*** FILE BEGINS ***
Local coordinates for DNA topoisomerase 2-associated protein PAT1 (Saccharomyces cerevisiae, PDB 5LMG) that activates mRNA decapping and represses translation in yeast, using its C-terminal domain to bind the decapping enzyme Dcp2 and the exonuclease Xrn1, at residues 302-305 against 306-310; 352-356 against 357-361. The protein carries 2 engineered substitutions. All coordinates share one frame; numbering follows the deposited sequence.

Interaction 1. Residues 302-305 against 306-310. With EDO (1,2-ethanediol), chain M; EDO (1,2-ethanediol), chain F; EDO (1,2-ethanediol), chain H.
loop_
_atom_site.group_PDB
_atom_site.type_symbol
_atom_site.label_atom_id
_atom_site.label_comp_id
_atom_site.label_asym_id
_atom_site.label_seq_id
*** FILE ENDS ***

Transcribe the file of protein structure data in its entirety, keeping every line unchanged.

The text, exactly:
Local coordinates for DNA topoisomerase 2-associated protein PAT1 (Saccharomyces cerevisiae, PDB 5LMG) that activates mRNA decapping and represses translation in yeast, using its C-terminal domain to bind the decapping enzyme Dcp2 and the exonuclease Xrn1, at residues 302-305 against 306-310; 352-356 against 357-361. The protein carries 2 engineered substitutions. All coordinates share one frame; numbering follows the deposited sequence.

Interaction 1. Residues 302-305 against 306-310. With EDO (1,2-ethanediol), chain M; EDO (1,2-ethanediol), chain F; EDO (1,2-ethanediol), chain H.
loop_
_atom_site.group_PDB
_atom_site.type_symbol
_atom_site.label_atom_id
_atom_site.label_comp_id
_atom_site.label_asym_id
_atom_site.label_seq_id